By Andrew Cripe, Movie Critic
January is the cinematic dumping-ground month for movies that have no business being in theaters. “Proud Mary” is the sort of film you wouldn’t even watch on Netflix as background noise while you do other things.
It may catch a viewer’s attention for a split second, as it stars the great Taraji P. Henson (“Hidden Figures”) and the wonderful Danny Glover (“Lethal Weapon”), but the film does not capitalize on the power of these performers. It flounders, wastes away, and stings anyone who held out a little hope that it could be a tucked-away gem in a month of forgettable, lazy movies.
The only thing “Proud Mary” succeeds in being is embarrassing. It possesses the uncanny ability of making the viewer regret every minute spent watching it. It isn’t egregiously, aggressively awful, but it barely feels like a film.
Worse, it barely feels like entertainment. What’s most frustrating is that shreds of potential exist, but they’re buried under dialogue so stilted and camerawork so shoddy it makes the actors look like they’re performing under duress. The movie doesn’t have a flow.
The editing is so terrible that some scenes look unintentionally sped up, momentarily startling the viewer into thinking they’ve sat on the fast forward button in a big-screen theater. Nothing seems to work.
The film opens with Mary (Henson), a paid assassin, killing a man who is in deep debt with the mob she works for. She soon realizes that the man she’s killed has a son who is now orphaned because of her, and her conscience kicks in. She takes the troubled youth, Danny (Jahi Di'Allo Winston) into her care.
By protecting and caring for Danny, she puts both of them in trouble with her boss, Benny (Danny Glover). By confronting her boss, she is also forced to face the trappings of her violent career. If any of that sounded interesting in concept, it unfortunately isn’t in execution.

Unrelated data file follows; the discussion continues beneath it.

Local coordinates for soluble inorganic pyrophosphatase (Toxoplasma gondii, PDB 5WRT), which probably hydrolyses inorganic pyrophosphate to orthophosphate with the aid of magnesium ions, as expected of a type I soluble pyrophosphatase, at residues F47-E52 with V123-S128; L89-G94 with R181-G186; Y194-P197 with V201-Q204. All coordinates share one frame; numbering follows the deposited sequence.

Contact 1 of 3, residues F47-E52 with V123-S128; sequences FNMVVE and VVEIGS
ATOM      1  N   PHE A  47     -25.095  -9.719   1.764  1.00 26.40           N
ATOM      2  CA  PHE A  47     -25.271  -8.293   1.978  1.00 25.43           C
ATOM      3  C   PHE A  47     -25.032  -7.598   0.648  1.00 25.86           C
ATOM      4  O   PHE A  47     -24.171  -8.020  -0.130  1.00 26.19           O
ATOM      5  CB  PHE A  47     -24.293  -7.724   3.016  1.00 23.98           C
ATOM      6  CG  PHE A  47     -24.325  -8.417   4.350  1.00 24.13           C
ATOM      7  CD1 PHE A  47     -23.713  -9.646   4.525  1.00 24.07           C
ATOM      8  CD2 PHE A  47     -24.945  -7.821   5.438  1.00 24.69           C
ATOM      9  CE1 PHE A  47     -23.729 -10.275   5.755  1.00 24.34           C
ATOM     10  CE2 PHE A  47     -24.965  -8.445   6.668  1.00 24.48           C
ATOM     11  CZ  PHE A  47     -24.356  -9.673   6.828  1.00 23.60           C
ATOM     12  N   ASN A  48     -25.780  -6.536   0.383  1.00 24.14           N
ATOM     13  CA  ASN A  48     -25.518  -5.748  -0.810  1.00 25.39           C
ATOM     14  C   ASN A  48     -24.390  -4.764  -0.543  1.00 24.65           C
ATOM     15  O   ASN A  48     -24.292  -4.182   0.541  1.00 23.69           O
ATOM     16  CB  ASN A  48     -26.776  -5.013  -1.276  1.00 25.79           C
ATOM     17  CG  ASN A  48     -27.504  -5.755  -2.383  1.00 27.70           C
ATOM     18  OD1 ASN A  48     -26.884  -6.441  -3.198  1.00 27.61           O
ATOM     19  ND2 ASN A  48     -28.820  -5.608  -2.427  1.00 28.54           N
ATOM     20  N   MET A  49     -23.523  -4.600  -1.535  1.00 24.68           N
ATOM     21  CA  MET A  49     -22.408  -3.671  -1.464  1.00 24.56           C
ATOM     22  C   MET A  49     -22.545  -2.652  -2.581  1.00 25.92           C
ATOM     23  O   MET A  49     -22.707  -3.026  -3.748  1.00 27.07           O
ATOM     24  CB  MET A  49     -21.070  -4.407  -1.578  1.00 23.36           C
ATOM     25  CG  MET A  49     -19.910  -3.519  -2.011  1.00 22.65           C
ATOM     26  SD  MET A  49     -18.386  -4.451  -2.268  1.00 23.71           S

Lots of little things nag at the viewer like how Mary is notorious for being a cold blooded, prolific contract killer, yet it only occurs to her with Danny that most of the people she kills have families. Cheesy, bothersome inconsistencies like this bubble up every few scenes and they’re problematic in the first place because the film isn’t entertaining enough to distract the viewer.
A movie like this prays that audiences are mindless and won’t notice all of its faults, but they’re not, they’re just open to suspending their disbelief so they can enjoy a cool story and some good action. “Proud Mary” has neither, so the viewer is left instead noticing everything that’s glaringly wrong with the whole mess.
A desperate sense of generosity kicks in as the viewer searches for something, anything, redeeming about the film, like the appearance of legendary actor Danny Glover as a mob boss, or the talent of child actor Jahi Di’Allo Winston that’s only noticeable when the film manages to be coherent.
The film sabotages all these little graces, though, and what “Proud Mary” is left with is its biggest disappointment: the underutilization of Taraji P. Henson. She isn’t bad in the film because her performance is lacking, but because director Babak Najafi (“London Has Fallen”) has no faith in her abilities.
The movie doesn’t give her performance or character time to breathe and develop a personality beyond cliches. The whole film depends on her being gripping, but everything from the direction to the writing sabotages the effort.
That lack of faith is emblematic of the whole film. If the film has no faith in its leading star, why should the viewer? If the film has no faith in its story, why should the viewer? “Why’s” like these are littered throughout the film, and by the time the credits role the viewer is left with the biggest, most damning one of them all: “why did I even watch this?”